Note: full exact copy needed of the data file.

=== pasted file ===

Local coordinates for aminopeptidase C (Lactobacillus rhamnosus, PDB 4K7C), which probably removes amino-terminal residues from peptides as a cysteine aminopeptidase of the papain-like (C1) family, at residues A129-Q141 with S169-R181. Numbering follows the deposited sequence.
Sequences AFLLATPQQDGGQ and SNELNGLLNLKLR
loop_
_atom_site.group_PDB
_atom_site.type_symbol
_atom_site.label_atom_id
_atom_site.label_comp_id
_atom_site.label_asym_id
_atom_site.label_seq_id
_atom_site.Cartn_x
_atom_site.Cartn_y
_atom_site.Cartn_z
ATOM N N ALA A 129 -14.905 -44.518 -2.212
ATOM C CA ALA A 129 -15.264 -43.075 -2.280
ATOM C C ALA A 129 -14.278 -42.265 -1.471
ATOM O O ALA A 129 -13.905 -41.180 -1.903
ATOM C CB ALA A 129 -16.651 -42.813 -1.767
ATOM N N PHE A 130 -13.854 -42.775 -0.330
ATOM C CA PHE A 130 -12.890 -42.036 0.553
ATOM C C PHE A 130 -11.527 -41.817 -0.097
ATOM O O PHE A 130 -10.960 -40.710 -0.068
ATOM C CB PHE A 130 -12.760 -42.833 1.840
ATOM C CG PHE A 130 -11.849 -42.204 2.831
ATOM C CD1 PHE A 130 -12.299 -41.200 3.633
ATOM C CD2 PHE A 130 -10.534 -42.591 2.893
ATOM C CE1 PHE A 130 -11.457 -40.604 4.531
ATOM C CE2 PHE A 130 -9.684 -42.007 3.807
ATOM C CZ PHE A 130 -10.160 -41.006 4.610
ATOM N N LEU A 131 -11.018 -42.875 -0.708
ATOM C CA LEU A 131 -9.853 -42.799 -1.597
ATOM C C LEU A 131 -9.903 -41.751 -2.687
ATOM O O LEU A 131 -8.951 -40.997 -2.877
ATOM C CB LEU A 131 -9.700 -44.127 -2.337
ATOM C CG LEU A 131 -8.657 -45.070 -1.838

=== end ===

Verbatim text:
Local coordinates for aminopeptidase C (Lactobacillus rhamnosus, PDB 4K7C), which probably removes amino-terminal residues from peptides as a cysteine aminopeptidase of the papain-like (C1) family, at residues A129-Q141 with S169-R181. Numbering follows the deposited sequence.
Sequences AFLLATPQQDGGQ and SNELNGLLNLKLR
loop_
_atom_site.group_PDB
_atom_site.type_symbol
_atom_site.label_atom_id
_atom_site.label_comp_id
_atom_site.label_asym_id
_atom_site.label_seq_id
_atom_site.Cartn_x
_atom_site.Cartn_y
_atom_site.Cartn_z
ATOM N N ALA A 129 -14.905 -44.518 -2.212
ATOM C CA ALA A 129 -15.264 -43.075 -2.280
ATOM C C ALA A 129 -14.278 -42.265 -1.471
ATOM O O ALA A 129 -13.905 -41.180 -1.903
ATOM C CB ALA A 129 -16.651 -42.813 -1.767
ATOM N N PHE A 130 -13.854 -42.775 -0.330
ATOM C CA PHE A 130 -12.890 -42.036 0.553
ATOM C C PHE A 130 -11.527 -41.817 -0.097
ATOM O O PHE A 130 -10.960 -40.710 -0.068
ATOM C CB PHE A 130 -12.760 -42.833 1.840
ATOM C CG PHE A 130 -11.849 -42.204 2.831
ATOM C CD1 PHE A 130 -12.299 -41.200 3.633
ATOM C CD2 PHE A 130 -10.534 -42.591 2.893
ATOM C CE1 PHE A 130 -11.457 -40.604 4.531
ATOM C CE2 PHE A 130 -9.684 -42.007 3.807
ATOM C CZ PHE A 130 -10.160 -41.006 4.610
ATOM N N LEU A 131 -11.018 -42.875 -0.708
ATOM C CA LEU A 131 -9.853 -42.799 -1.597
ATOM C C LEU A 131 -9.903 -41.751 -2.687
ATOM O O LEU A 131 -8.951 -40.997 -2.877
ATOM C CB LEU A 131 -9.700 -44.127 -2.337
ATOM C CG LEU A 131 -8.657 -45.070 -1.838